The Iniquitous Barnett Formula made simple
The playwright George Bernard Shaw once said, “A government which robs Peter to pay Paul can always depend on the enthusiastic support of Paul.”
That is why politicians from Scotland, Wales and Northern Ireland like the Barnett Formula, for it robs the people in England of some £14 billion per year and gives it to the Scots, Welsh and Northern Irish.
Way back in 1888 George Goschen, the then Chancellor of the Exchequer of the United Kingdom of Great Britain and Ireland, concocted a formula for public spending to try and buy off home rule in Scotland and Ireland – it failed as far as the latter was concerned.
The Goschen formula allocated 80% of funding to England & Wales, 11% to Scotland and 9% to Ireland – roughly, in proportion to each countries share of the United Kingdom’s then population.
How did the Barnett formula come about?
Back in 1978 the then Labour Government were in something of an economic shambles. The Chief Secretary of the Treasury, Joel Barnett, in order to “buy off” being pestered by the Secretaries of State for Scotland, Wales and Northern Ireland from always demanding more money drew up a “temporary” formula for public spending. It basically allocated 10% to Scotland, 5% for Wales and 4% for Northern Ireland, England therefore left with 81% – roughly in line with the proportions of the UK’s population, although it was even then slightly generous to Scotland.
What is the Barnett formula now?
Due in good measure to Devolution the formula is far more complicated today.
The precise figures alter every year but in simple terms the formula multiplies three factors:
- The population of Scotland, Wales and Northern Ireland as a percentage of the population of England.
- The extent to which the programme delivered by each UK government department is comparable to the services carried out by each devolved administration, given as a percentage.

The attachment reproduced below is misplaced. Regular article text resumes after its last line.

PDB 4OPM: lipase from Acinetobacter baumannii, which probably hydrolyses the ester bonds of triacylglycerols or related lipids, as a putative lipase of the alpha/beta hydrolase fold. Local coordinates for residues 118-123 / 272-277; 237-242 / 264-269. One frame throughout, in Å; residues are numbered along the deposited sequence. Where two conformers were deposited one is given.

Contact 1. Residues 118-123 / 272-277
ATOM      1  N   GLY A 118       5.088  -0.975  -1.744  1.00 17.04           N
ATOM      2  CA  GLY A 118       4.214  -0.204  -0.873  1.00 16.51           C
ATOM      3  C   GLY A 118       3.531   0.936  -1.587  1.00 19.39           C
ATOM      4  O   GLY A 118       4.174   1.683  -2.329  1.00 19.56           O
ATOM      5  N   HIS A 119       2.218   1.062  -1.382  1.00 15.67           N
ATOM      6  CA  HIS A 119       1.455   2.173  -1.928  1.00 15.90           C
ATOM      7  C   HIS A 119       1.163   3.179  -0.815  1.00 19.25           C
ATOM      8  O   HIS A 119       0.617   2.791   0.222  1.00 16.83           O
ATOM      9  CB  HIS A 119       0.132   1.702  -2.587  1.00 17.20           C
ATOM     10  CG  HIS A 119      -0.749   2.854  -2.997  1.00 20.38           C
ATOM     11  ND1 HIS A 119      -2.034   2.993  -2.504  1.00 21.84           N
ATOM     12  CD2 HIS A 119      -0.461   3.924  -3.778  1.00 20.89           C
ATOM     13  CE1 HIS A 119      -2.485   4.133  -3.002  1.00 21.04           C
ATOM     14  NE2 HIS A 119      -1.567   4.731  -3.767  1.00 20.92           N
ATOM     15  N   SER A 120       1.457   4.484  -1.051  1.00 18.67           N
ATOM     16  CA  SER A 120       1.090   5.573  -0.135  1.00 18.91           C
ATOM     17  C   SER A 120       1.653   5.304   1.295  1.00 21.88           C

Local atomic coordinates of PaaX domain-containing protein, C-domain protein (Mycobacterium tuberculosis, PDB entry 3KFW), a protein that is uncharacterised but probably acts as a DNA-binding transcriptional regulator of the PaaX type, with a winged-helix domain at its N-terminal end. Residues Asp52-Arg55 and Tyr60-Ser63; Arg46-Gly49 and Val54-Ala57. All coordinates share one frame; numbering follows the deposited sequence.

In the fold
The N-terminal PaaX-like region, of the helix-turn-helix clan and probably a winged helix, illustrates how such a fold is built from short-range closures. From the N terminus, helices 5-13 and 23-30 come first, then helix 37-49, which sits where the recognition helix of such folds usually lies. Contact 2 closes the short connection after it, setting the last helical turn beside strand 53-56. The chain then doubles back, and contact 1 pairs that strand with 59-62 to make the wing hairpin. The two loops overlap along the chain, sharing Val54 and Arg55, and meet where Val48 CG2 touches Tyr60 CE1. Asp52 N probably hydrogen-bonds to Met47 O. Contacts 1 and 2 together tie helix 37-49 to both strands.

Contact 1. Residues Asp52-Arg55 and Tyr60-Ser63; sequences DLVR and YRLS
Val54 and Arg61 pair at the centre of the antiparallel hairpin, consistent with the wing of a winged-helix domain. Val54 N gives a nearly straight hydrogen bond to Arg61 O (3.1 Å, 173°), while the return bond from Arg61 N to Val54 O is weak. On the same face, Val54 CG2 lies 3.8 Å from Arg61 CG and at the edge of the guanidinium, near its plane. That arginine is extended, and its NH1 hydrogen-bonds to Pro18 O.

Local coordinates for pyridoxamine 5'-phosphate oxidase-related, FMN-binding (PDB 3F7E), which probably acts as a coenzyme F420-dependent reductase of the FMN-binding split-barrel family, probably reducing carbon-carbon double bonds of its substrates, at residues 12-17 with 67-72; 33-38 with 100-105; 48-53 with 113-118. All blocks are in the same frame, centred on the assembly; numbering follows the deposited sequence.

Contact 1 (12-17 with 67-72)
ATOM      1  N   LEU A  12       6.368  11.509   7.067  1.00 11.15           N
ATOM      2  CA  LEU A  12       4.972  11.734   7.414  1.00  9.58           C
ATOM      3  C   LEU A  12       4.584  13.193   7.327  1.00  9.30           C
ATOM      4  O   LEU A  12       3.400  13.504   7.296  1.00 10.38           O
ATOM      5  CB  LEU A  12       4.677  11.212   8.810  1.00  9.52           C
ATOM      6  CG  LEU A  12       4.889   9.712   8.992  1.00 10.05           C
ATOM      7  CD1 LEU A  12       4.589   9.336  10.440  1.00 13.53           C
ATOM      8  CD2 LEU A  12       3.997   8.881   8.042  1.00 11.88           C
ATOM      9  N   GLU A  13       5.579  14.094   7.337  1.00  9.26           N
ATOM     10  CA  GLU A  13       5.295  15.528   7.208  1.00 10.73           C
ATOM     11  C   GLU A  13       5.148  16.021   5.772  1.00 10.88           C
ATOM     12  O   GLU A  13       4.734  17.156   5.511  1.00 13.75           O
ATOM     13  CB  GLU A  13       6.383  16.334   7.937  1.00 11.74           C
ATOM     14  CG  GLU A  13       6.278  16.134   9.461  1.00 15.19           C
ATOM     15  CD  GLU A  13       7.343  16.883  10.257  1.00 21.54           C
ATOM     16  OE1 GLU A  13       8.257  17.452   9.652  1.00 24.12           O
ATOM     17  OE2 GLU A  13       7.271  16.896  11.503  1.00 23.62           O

- The intended change in spending for the relevant UK government department.
Let us assume:
- The UK Department of Health intends to spend an extra £100 million.
- The UK Treasury “estimate” that Scotland’s population is 9.99% of England’s, Wales’s is 5.78% and Northern Ireland’s 3.42%. (The 2011 census figures have been used to calculate this.)
- That 99.3% of health care has been devolved to Scotland, Wales and Northern Ireland administrations. (The percentage devolved varies dependent upon the service and upon the country.)
Scotland: 9.99% x 99.3% x £100m = £9.92m. Wales: 5.78% x 99.3% x £100m = £5.74m. Northern Ireland: 3.42% x 99.3% x £100m = £3.40m.
England is left with approximately 80.81% x £100m = £80.81m.
Why is that unfair to England?
Because the UK Treasury compare the size of the populations of Scotland, Wales and Northern Ireland to that of England’s it inflates the percentage allocated to them.
If they used those countries percentages of the UK population it would reduce the amount of money they receive. In 2011 England had 83.90% of the UK population, Scotland, 8.38%; Wales, 4.85%; and Northern Ireland, 2.87%.
Therefore the example above using the UK population percentages would be:
Scotland: 8.38% x 99.3% x £100m = £8.32m. Wales: 4.85 x 99.3% x £100m = £4.82m. Northern Ireland: 2.87% x 99.3% x £100m = £2.85m
England would be left with approximately 83.90% x £100m = £83.90m
Does it matter?
Well, £3m in every £100 million spent adds up.
Take HS2 – the UK government plans on spending £50 billion. That means that Scotland, Wales and Northern Ireland will get an extra £1.5 billion between them – or put another way – England won’t get the £1.5 billion.
Why not simply scrap it?
The late Joel Barnett said on many occasions before his death that “his” formula was an embarrassment and no longer relevant.
In 2010 the Conservative Party said it was reaching the end of its useful life. But then, of course, came the Scottish Independence Referendum in 2014 when party leaders, Cameron, Clegg and Miliband vowed to keep it – presumably attempting to buy “NO” votes.